The Times West Virginian

WVU Sports

November 12, 2010

WVU knows Cincinnati presents a challenge

MORGANTOWN — It has come down to this for West Virginia University.

Sitting just 5-3 on the season and 1-2 in the Big East Conference, it is up the Mountaineer defense to bail the team out of the fix it has gotten itself into.

The men who have built the nation’s No. 4 defense face their toughest challenge of the season at noon on Saturday when former WVU assistant Butch Jones brings his Cincinnati Bearcats and their high-octane offense to town.

“It’s going to be a real challenge. Our defense has not seen an offense like this,” Mountaineer Coach Bill Stewart said.

Cincinnati ranks second in the Big East in scoring at 27.4 points a game, but has had to play some without starting quarterback Zach Collaros, who missed part of the South Florida game and the Syracuse game with a knee injury. He has been listed as questionable but is expected to play, and that makes the Bearcats really tough as he leads the conference in passing efficiency, total offense, total passing yards and passing yards per game, 274.

If Collaros can’t play, Cincinnati has a competent replacement in Chazz Anderson.

What makes it tricky is that both can run and pass, triggering a fast-break offense that features the conference’s TWO leading receivers in yards gained — J.D. Woods and Armon Binns. They have caught 45 passes for 743 yards and 47 for 711 yards, respectively.

By comparison, and to understand why the challenge is so great, WVU’s top two receivers are Tavon Austin and Jock Sanders, who have caught 42 and 46 passes but who made that go for only 413 and 486 yards — almost 600 fewer yards.

Now toss running back Issaiah Pead into the mix and his 7.0 average and more rushing yards per game than league preseason superstars Noel Devine of the Mountaineers or Dion Lewis of Pitt, and you have something that make a defensive coordinator toss and turn all night, even if he has done a decent job of stopping Cincinnati the past two years.

“This is the most skilled offensive team we’ve seen since LSU. They have players throughout the lineup that can hit home runs,” said Jeff Casteel, the man who built “Casteel’s Bastille.”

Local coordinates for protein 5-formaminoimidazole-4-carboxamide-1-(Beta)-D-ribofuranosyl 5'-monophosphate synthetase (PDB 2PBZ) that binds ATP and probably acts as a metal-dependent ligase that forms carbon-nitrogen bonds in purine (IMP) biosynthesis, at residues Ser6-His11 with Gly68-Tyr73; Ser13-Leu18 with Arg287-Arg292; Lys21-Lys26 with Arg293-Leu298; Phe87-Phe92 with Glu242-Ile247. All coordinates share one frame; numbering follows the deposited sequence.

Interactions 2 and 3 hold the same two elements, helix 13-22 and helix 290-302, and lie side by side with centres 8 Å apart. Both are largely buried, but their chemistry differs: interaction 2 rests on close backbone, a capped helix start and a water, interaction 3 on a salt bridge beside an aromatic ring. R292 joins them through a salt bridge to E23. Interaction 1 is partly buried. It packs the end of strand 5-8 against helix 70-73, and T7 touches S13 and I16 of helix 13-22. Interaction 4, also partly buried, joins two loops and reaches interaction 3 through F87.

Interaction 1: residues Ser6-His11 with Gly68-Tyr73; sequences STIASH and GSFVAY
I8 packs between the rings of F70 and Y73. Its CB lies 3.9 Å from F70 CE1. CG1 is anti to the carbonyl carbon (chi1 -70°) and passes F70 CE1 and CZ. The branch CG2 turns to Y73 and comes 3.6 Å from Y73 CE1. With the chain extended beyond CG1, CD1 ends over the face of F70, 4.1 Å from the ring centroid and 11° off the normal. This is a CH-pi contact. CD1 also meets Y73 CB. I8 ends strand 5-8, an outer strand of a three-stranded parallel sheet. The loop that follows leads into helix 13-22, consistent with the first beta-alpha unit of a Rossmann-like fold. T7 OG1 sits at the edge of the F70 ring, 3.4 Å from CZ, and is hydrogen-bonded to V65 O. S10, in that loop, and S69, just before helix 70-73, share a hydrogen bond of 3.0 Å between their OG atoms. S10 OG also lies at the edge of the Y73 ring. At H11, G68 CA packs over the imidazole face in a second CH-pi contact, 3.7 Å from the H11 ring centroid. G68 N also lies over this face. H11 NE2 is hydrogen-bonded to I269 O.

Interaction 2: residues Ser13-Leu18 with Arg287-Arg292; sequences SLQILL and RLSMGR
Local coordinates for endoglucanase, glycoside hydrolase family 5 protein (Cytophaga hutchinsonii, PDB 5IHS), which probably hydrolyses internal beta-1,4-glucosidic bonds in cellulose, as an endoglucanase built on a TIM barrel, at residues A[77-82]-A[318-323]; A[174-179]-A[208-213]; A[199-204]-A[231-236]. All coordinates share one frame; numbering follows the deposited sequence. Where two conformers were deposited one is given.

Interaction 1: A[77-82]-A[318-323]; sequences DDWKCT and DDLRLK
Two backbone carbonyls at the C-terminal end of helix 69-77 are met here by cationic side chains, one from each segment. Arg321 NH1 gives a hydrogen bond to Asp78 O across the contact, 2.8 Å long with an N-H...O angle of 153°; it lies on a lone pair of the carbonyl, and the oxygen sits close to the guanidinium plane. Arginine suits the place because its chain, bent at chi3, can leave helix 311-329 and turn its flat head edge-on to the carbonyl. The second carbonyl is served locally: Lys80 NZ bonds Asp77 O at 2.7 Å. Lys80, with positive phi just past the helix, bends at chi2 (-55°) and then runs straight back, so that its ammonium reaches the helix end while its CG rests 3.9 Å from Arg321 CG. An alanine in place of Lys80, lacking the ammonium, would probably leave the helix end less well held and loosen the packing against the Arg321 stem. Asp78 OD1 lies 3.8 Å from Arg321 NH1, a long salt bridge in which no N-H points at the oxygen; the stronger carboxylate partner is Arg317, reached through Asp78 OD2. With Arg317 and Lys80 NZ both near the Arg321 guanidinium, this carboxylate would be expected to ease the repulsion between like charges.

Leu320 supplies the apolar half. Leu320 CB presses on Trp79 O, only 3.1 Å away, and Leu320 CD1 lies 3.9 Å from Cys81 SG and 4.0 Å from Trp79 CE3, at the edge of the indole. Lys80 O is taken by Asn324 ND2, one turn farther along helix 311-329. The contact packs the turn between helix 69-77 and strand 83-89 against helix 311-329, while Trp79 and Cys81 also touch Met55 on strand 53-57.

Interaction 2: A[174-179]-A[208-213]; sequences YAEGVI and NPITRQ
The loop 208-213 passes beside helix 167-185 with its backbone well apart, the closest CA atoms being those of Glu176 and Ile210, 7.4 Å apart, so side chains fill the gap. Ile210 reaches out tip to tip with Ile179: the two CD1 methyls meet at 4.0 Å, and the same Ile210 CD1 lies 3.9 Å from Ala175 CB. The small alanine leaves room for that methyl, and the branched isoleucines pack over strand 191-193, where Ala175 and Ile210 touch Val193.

The WVU defense has been impregnable, the only team in the nation not to give up more than 21 points in a game and ranked No. 2 in the land in fewest first downs allowed.

This is a different animal, though, and it begins with Collaros.

“Collaros is from back where I’m from. He’s a (Ohio) Valley kid,” said Stewart. “He’s a shortstop, second baseman, centerfielder, a daring little player. He just makes plays. He’s heavy and strong and strong-armed. It’s going to be a real challenge.”

“Our kids understand what they have to do,” Casteel said. “Our kids know they have beaten us the last two years. That motivates them. I think they’re excited to play against an explosive team.”

Indeed, as well as West Virginia has defensed Cincinnati, they have not been able to keep them from winning two in a row in a series dominated by the Mountaineers, 14-3-1. The last two losses were by 24-21 and 26-23 in overtime.

It is no surprise that this Cincinnati team can play offense.

“Butch was Brian Kelly’s offensive coordinator at Central Michigan and there is some similarities in what they run. He also has some of Rich Rodriguez’s influence in there, too, and obviously his own. They really spread the ball around and make you defend them,” Casteel said, referring to the two years Jones worked as wide receiver coach at WVU.

Collaros and the receivers are the big threat, for Jones has turned Rodriguez’s philosophy of run, run, pass into pass, pass, run.

“They present all type of receivers,” said cornerback coach David Lockwood. “As a group, they are the most explosive we’ve seen. The numbers speak for themselves.”

And because of the numbers that are swelled by a solid tight end in Ben Guidugli they force one-on-one situations.

“It makes it tough to key on one guy, because they have two guys, and then another wide receiver {Marcus Barnett) is a diamond in the rough. Everyone is worrying about the other guys. Watch film, he makes catches,” Lockwood said.

That means a lot of single coverage for the cornerbacks, WVU’s tandem of Keith Tandy and Brandon Hogan being two of the league’s best.

“It will be the most versatile and toughest we’ll face this year,” Tandy said of the Bearcats offense. “They have a lot of weapons. They do anything you might ask a receiver to do — go deep and get a jump ball, catch a short route and take it deep, someone who can go across the middle and catch the tough ball. You have to be prepared for pretty much anything.

“We have to keep doing what we’ve been doing all year. We have to be focused and see if we can learn a few things on film.”

Even the pass rush has to be somewhat restrained due to Collaros’ ability to escape.

“It’s like playing B.J. Daniels. You need to keep containment and play your assignments,” pass rusher Bruce Irvin said. “We did pretty good against B.J. and everybody played their gaps and stayed home where everyone was supposed to be.”

E-mail Bob Hertzel at

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